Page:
1st Edition

The Capital Needs of Central Banks

Edited By Sue Milton, Peter J N Sinclair Copyright 2011
    224 Pages 15 B/W Illustrations
    by Routledge

    224 Pages 15 B/W Illustrations
    by Routledge

    Central banks have evolved over many years, and sometimes centuries, as policy-making, not profit-making, institutions, and yet they are structured legally and financially like ‘for-profit’ companies of the twenty-first century. The question is what is an appropriate level of equity, or capital, for a central bank to have so that it can function for policy effectiveness over profit-maximisation, without hindrance to the achievement and maintenance of policy goals?

    This collection takes the reader through historical, theoretical and factual discussions on why central banks exist and the role – actual and intended – they have in assisting their home nation in achieving monetary and financial stability. The contributions analyse the different ways central banks are funded and how funding arrangements may impact on their independence. The objective is to explore these themes first from the academic and practitioner’s views – those of the economist, accountant and lawyer’s – and then to introduce practical experiences from a range of different central banks, in terms of their economic and socio-political environments. It will be the first time that the theorist and practitioner, the accountant, the economist and the lawyer come together in one volume. The reader will be able to access the full breadth of views on this important subject.

    The main observations are that there is no single, quantifiable formula that central banks can use to calculate capital levels. Factors to consider are the historical context of central banks and whether capital was ever appropriate to needs at their foundation; the cultural, social and political contexts; and, in terms of the presentation of financial statements, profit and loss sharing arrangements and what accounting conventions are being used. If these are considered alongside the, often idiosyncratic, mandates individual central banks have, a qualitative understanding of what is an appropriate level of capital is achieved. This collection will be of interest to postgraduates and researchers focusing on the role of central banks in monetary economics; as well as a professional audience of central bankers, the BIS, the IMF, World Bank, EBRD and government departments.

    1. Central bank’s capital: An Introduction Peter Sinclair and Sue Milton 2. Central bank finances and independence: how much capital should a central bank have? Alex Cukierman 3. Central bank financial strength and macroeconomic policy performance Peter Stella 4. Financing the central bank: capital adequacy and financial independence – an accountant’s perspective Robin Darbyshire 5. Securing financial independence in the legal basis of a central bank Fabian Amtenbrink 6. Central bank capital adequacy: the cases of central banks with or without monetary policy Luca Papi 7. Exchange rate appreciation and negative central bank capital: is there a problem? Jan Frait and Tomáš Holub 8. Central bank losses, electronic money and contestable central banking Yúksel Górmez 9. Funding models for central banks: is the European Central Bank a special case? Ian Ingram 10. The evolving financial arrangements and independence of the National Bank of Poland Wojciech Kolodziej 11. Central bank funding models and their risk-return profile J Ramón Martínez-Resanó 12. How asset liability management techniques can help central banks Age Bakker, Han van der Hoorn and Leonard Zwikker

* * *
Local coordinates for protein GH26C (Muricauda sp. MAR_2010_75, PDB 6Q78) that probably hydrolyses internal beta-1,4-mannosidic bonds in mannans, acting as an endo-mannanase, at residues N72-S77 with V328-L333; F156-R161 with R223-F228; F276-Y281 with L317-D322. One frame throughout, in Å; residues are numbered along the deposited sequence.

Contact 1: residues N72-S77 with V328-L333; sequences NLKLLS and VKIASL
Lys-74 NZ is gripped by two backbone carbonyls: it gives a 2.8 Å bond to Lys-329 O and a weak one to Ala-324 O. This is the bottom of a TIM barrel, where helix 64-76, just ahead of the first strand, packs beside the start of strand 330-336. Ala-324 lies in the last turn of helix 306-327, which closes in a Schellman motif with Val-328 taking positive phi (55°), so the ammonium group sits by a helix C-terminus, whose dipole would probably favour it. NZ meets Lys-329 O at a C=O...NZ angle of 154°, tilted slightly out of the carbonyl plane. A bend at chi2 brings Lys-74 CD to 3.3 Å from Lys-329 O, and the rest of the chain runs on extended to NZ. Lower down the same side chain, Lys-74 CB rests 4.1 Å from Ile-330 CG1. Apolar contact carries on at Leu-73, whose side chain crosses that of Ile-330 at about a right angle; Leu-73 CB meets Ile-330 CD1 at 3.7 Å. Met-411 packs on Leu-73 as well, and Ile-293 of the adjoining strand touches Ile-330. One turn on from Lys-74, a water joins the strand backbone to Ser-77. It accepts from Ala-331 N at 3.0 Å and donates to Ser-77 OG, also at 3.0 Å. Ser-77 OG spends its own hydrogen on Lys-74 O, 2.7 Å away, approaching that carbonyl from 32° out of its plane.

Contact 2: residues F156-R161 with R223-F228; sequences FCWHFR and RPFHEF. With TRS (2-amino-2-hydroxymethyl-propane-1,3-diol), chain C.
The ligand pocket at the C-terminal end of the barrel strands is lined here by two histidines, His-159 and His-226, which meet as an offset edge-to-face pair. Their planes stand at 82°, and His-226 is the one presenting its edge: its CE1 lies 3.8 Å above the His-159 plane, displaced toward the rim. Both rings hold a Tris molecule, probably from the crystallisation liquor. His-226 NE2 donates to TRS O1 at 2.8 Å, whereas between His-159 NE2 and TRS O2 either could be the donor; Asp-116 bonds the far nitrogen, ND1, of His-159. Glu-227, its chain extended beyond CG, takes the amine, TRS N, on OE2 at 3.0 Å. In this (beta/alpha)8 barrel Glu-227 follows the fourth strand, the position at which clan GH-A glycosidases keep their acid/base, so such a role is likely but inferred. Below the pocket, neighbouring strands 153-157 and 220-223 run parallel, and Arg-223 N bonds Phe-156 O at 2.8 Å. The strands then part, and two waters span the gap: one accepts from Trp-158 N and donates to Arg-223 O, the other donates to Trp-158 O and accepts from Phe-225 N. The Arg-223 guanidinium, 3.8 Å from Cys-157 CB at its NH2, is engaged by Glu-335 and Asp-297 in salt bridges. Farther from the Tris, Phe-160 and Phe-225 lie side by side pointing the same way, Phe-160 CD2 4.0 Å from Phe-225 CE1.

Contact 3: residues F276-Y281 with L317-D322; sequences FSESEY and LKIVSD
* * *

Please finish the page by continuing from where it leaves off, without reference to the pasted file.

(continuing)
Sue Milton works in the Bank of England’s Centre for Central Banking Studies, where she is an adviser on central bank governance.

    Peter Sinclair is Professor of Economics at the University of Birmingham, UK.

    'This book covers a series of issues related to negative capital in central banks and ongoing losses on the part of central banks that have not received much treatment in the literature until now. It will be of considerable interest to central banks, international financial institutions, and specialists in central banking in academia.' Chuck Freedman (Carleton University, Canada)